Start your H1 Project: a powerful 'micro' strategy for digital content teams

Website go-live is like running a marathon - Boston Marathon CC image by Peter Farlow 2010

The real work happens after website go-live: SEO, search rankings and customer engagementProducing a big website is like running a marathon, culminating in a frantic sprint over the finish line. Business-as-usual slowly returns and change requests come in. At first, you’re thankful for the quieter pace. But after the mad dash of go-live, it is easy to forget that the real race begins — that is, the race to top search rankings and engage customers. 

After go-live, a clear strategy can give way to a list of change requests

You and your content-creating colleagues diligently move from work request to work request. After some time, your days begin to look similar. You’re still busy, but you’re running in circles. Your team seems to have no clear strategy, KPIs, budget, regular thanks or praise. You secretly long for more collaboration, purpose and impact.

If any of this sounds familiar, then this — content creators — is a good time to start your H1 Project.

The H1 Project is cross training for content teams

If there’s one high impact but doable task, I advise digital content teams to take on, it is starting their very own H1 Project. 

Here’s why. 

Headlines are probably the most important piece of content on a web page, yet badly written headlines are everywhere. That's good news for content writers looking for a competitive edge.

Web headlines are critical to search engine optimization and search rankingsResearch shows most people read headlines, even if they read nothing else. They judge a web page, blog or newsletter by its main headline. So headlines dramatically influence usability and customer engagement. Behind the scenes, an effective headline acts as powerful data that influences search results and search rankings. 

The H1 Project delivers many benefits — fast

The H1 Project has the single objective of improving page headlines on your website. Although the objective is narrow, the benefits are manifold: better page usability, better search results, better search rankings, a better understanding of your content as a whole.

And there are other surprising benefits: meaningful collaborative work for your team without the pressures of go-live and the need for project budget or executive sign-off.

Focus on web headlines and benchmark better search engine rankings within a few weeksIf you manage a small website, your H1 Project will deliver benefits within a few short weeks. If your website has hundreds of pages, you could see benefits within 12-16 weeks. So here’s how you can start your H1 Project. There is a bit of legwork, but then your H1 Project will be up and running.

Step 1: Scope your H1 Project

First, size up your project. How many content pages does your site have? Look at your analytics to determine which pages are most visited. Identify the 20% of pages that appeal to 80% of your target audience.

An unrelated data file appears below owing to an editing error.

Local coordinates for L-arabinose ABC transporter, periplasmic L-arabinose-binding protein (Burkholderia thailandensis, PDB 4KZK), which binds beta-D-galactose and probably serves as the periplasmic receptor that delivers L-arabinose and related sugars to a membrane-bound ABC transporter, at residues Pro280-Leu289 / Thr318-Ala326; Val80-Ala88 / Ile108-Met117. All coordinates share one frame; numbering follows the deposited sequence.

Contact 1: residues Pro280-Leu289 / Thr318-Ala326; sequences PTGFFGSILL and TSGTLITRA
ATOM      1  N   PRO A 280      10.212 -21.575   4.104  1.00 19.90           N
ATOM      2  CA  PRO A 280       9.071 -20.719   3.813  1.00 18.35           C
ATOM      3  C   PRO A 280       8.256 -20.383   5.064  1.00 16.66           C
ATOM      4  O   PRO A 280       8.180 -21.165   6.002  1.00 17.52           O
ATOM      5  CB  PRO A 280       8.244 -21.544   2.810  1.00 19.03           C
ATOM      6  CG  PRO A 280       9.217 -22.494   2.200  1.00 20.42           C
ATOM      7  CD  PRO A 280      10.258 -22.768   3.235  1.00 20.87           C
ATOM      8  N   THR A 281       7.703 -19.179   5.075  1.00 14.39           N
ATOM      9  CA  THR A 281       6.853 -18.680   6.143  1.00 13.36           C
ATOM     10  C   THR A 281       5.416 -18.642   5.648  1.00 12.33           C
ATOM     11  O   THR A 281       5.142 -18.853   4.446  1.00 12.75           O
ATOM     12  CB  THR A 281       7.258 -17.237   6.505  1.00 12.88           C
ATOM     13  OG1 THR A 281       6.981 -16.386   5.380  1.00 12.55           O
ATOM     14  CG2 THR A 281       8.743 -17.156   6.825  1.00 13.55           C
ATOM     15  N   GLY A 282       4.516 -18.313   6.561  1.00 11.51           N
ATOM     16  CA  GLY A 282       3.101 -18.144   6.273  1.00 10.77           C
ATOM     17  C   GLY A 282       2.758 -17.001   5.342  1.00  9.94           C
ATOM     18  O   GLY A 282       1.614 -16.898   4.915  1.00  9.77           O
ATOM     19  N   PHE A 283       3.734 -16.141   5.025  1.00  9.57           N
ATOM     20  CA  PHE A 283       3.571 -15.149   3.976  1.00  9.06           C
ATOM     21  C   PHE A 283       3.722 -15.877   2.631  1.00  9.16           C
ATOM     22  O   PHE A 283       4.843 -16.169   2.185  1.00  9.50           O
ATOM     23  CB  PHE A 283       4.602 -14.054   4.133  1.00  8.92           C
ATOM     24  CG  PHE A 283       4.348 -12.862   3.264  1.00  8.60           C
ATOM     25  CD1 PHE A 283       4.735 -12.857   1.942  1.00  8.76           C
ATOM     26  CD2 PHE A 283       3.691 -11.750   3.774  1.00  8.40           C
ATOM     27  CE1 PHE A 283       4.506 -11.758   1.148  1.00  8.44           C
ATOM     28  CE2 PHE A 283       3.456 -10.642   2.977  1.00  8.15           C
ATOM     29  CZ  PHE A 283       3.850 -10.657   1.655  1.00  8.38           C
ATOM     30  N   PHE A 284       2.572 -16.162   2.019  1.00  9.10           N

Step 2: Create a simple schedule

If your website is large, the H1 Project is best run as a relay race: divvy up your pages among your team. This will unite your team around a collective goal. At the same time, you will all refresh your SEO skills. And share what would be a menial and dry task for one person alone.

So if you have 1000 web pages, and 3 team members tackling 5 headlines per day, your H1 Project will take 3 months. Create a schedule and stick to it.

You can download and use the simple schedule and tracking spreadsheet below.

Step 3: Agree to standards

Agree on a standard for your new H1 headlines. The perfect headline is:

  • 4-10 words long, like a news headline
  • a clear guide to the reader about the page's contents
  • unique and specific (literally the only page with that headline)
  • sprinkled with relevant keywords
  • active and positive.

    Step 4: Do a trial run

    Together as a team, create a few exemplar headlines for your most visited pages. Publish them and test out how they look on various devices. 

    Step 5: Research keywords

    Using a keyword planning tool, research keywords for your website as a whole. Research the best 1-2 keyword phrases for each major topic area. You’ll need both types of keyword phrases. Put these into your spreadsheet for your team to use.

    Step 6: Benchmark before you start

    Benchmarking is important: It allows your team to look back and see how far you've come. It brings meaning to your work and it enables executive teams to appreciate your impact.

    For your keyword combinations, see where your pages rank right now on popular search engines. Record these rankings on your spreadsheet. 

    Step 7: Tackle several headlines each day

    Systematically improve each H1 headline, following your time schedule. Read each page and write a headline that captures the topic of the page. Include the main keyword phrase for that topic.

    In your spreadsheet, it pays to take note of which pages seem to be full of ROT (Redundant, Outdated and Trivial content). This cleverly turns your H1 Project into a content audit, that should inform your future content goals.

    Step 8: Recycle headlines for title tags

    Then add the same H1 text to each page’s title tag. This brilliant trick is vital for improving your search engine rankings.

    Step 9: Track and celebrate progress

    Check your search rankings 5-10 weeks after your H1 Project is done. (It takes time for search engines to index new content).

    By then, I expect your team's spirits and your website rankings will both be running high. 

    #contentstrategy #contentwriting #SEO #usability #UX #contentdesign #digitalcontent #contentmarketing #H1Project


    Alice Hearnshaw
    Alice Hearnshaw

    Author



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